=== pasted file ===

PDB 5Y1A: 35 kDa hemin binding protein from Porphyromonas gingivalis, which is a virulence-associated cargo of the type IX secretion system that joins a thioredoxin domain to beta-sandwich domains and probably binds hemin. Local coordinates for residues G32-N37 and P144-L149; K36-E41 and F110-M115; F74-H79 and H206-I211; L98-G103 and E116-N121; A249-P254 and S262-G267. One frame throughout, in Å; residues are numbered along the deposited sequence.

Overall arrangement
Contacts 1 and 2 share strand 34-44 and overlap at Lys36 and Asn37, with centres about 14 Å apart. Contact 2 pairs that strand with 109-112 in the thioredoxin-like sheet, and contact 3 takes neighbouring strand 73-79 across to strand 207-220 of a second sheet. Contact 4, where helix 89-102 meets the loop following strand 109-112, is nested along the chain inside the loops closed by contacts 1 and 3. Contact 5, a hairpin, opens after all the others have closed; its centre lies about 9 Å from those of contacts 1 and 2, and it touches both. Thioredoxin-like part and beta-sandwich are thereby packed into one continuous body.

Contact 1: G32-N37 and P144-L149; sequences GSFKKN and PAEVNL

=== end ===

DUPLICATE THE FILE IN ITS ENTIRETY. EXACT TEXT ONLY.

PDB 5Y1A: 35 kDa hemin binding protein from Porphyromonas gingivalis, which is a virulence-associated cargo of the type IX secretion system that joins a thioredoxin domain to beta-sandwich domains and probably binds hemin. Local coordinates for residues G32-N37 and P144-L149; K36-E41 and F110-M115; F74-H79 and H206-I211; L98-G103 and E116-N121; A249-P254 and S262-G267. One frame throughout, in Å; residues are numbered along the deposited sequence.

Overall arrangement
Contacts 1 and 2 share strand 34-44 and overlap at Lys36 and Asn37, with centres about 14 Å apart. Contact 2 pairs that strand with 109-112 in the thioredoxin-like sheet, and contact 3 takes neighbouring strand 73-79 across to strand 207-220 of a second sheet. Contact 4, where helix 89-102 meets the loop following strand 109-112, is nested along the chain inside the loops closed by contacts 1 and 3. Contact 5, a hairpin, opens after all the others have closed; its centre lies about 9 Å from those of contacts 1 and 2, and it touches both. Thioredoxin-like part and beta-sandwich are thereby packed into one continuous body.

Contact 1: G32-N37 and P144-L149; sequences GSFKKN and PAEVNL